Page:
Despite one of the worst historical performances in the first two months of a presidency in American history, Donald Trump hasn’t lost much support.
While many Ohioans are finding him personally unlikeable, very few respondents in a recent survey out of Balwin Wallace University say they would’ve changed their vote this past November.
Here’s the skinny on the methodology of the survey, from Cleveland.com:
The online poll of 1,019 self-reported registered Ohio voters was conducted between Feb. 24 and March 8. To attempt to develop a representative sample, researchers established demographic quotas using U.S. Census data, and weighted results to match the education levels of those who participated in last year’s primary elections.
Forty-nine percent of respondents reported voting for Trump, and 41 percent said they voted for Clinton. This 8-point difference matches the actual election margin in Ohio, suggesting BW’s survey collected a generally representative mix of Clinton and Trump voters.
And what of the results w/r/t the opinions of this sparkling cross-section of our fellow Buckeyes?
Ohio’s partisan divide, which widened during last year’s bruising presidential election, has persisted into the early weeks of Trump’s presidency, according to a new statewide survey.
The Baldwin Wallace University poll found Republicans and Democrats to be near mirror images on any number of issues, ranging from their views on Trump’s immigration policies, to trust in the mainstream media, to support for Trump’s major policy proposals and the president himself…
Despite Trump’s relative lack of popularity, very few respondents reported they would have changed their vote. And while Trump may be personally unpopular, the survey found signs of optimism and support for what Trump might do as president.
I suppose one shouldn’t expect anything less. The Trump Administration has been unable so far to actually implement much of its policy agenda. That being the case, it’s all still politics and most people aren’t feeling the enormous amounts of pain the policies themselves would inflict. As long as it’s all still politics, and not yet real-world pain, one can’t expect too many people to transcend the dung-flinging to which everyone’s become so accustomed.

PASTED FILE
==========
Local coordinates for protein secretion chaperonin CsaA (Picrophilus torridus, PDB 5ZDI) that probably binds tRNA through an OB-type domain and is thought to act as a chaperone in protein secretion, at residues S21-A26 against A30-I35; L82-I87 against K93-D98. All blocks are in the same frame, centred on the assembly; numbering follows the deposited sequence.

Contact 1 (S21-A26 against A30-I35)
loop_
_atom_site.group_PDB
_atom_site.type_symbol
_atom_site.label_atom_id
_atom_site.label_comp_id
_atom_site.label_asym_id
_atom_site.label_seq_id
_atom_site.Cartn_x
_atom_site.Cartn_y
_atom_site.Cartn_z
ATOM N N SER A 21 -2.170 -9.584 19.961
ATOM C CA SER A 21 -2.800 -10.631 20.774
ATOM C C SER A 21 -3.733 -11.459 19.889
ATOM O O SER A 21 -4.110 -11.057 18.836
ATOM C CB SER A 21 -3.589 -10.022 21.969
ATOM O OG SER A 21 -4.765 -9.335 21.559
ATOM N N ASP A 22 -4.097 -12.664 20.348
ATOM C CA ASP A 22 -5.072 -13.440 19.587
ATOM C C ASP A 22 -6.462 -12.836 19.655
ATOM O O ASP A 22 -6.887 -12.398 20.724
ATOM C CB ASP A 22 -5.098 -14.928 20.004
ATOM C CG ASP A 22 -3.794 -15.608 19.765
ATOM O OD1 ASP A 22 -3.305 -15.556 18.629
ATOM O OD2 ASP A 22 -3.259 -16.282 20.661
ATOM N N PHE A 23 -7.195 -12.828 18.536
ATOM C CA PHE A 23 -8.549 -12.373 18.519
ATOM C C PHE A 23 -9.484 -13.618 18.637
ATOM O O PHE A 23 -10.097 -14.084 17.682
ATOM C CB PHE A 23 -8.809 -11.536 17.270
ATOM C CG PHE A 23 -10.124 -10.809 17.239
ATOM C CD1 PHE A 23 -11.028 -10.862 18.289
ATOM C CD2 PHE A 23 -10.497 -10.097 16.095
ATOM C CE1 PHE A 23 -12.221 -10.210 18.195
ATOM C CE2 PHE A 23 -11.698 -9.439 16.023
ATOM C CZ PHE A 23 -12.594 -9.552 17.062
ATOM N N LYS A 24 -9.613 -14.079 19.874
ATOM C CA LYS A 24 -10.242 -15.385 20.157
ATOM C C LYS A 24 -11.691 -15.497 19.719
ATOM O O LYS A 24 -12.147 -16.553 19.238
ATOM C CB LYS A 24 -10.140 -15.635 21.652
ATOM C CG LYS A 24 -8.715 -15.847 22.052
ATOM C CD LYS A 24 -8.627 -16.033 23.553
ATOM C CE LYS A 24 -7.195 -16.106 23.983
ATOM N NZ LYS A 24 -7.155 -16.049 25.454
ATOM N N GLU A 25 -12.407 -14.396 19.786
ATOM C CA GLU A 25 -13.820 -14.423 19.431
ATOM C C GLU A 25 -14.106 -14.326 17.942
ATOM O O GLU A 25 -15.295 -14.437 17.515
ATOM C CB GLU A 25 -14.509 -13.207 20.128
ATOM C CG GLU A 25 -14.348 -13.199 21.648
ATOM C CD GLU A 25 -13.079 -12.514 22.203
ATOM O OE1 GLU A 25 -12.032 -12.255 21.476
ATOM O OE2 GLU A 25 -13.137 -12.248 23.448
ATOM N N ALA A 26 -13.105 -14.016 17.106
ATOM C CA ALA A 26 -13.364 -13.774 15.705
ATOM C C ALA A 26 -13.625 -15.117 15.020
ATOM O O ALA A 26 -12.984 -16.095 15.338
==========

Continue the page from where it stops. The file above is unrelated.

The survey did also find this, however:
Trump so far has failed to consolidate support among self-identified Independent voters, who make up nearly one-third of those who responded. This contributed to Trump having an overall slightly negative favorability rating, despite the “honeymoon effect” that’s typically enjoyed by presidents in the early days of their administration.
Self-identified Independent voters pride themselves on that self-identification, though I don’t believe I’ve ever met one whose leanings weren’t fairly well obvious. Nevertheless, the self-gratification of being “Independent” and “open to reason” is a conceit that is far from being above political exploitation.
These tend to be our “kum ba yah” voters, who simply cannot fathom why our politics have become “so divided,” typically in blissful ignorance of the fact that politics have always been divided, and that disputation and confrontation are the pick and the axe that break civilization out of the cuffs of inequity and the chains of oppressive systems.
It’s hard to imagine “Independent” and “open to reason” voters blaming Democrats for division with a President Trump who has insulted women, hispanics, veterans, the disabled, the “blacks,” and picked fights with, as Matt Tiabbi recently delineated, “the Australian prime minister, an acting attorney general, seven predominantly Muslim countries, a “so-called” federal judge, Sweden, ‘Fake Tears’ Chuck Schumer, Saturday Night Live, the FBI, the “very un-American” leakers within the intelligence community, and the city of Paris (it’s “no longer Paris”). He’s side-eyed Mark Cuban, John McCain, millions of protesters, Lindsey Graham, Richard Blumenthal, Chris Cuomo, the University of California at Berkeley, ratings ‘disaster’ Arnold Schwarzenegger, Nancy Pelosi, the “TRAITOR Chelsea Manning,” Mexican President Enrique Peña Nieto, Barack Obama and the city of Chicago, among many, many others.”
But in the United States of Attention Deficit Disorder, they shall need to be reminded, early and often. President Trump and Republicans in general are counting on Americans’ remarkable ability to forget.
D.C. DeWitt is a writer and man of sport and leisure. He has also written for Government Executive online, the National Journal’s Hotline, and The New York Observer’s Politicker.com. He is the Associate Editor of The Athens NEWS in Athens, Ohio. DeWitt can be found on Facebook and Twitter @DC_DeWitt.
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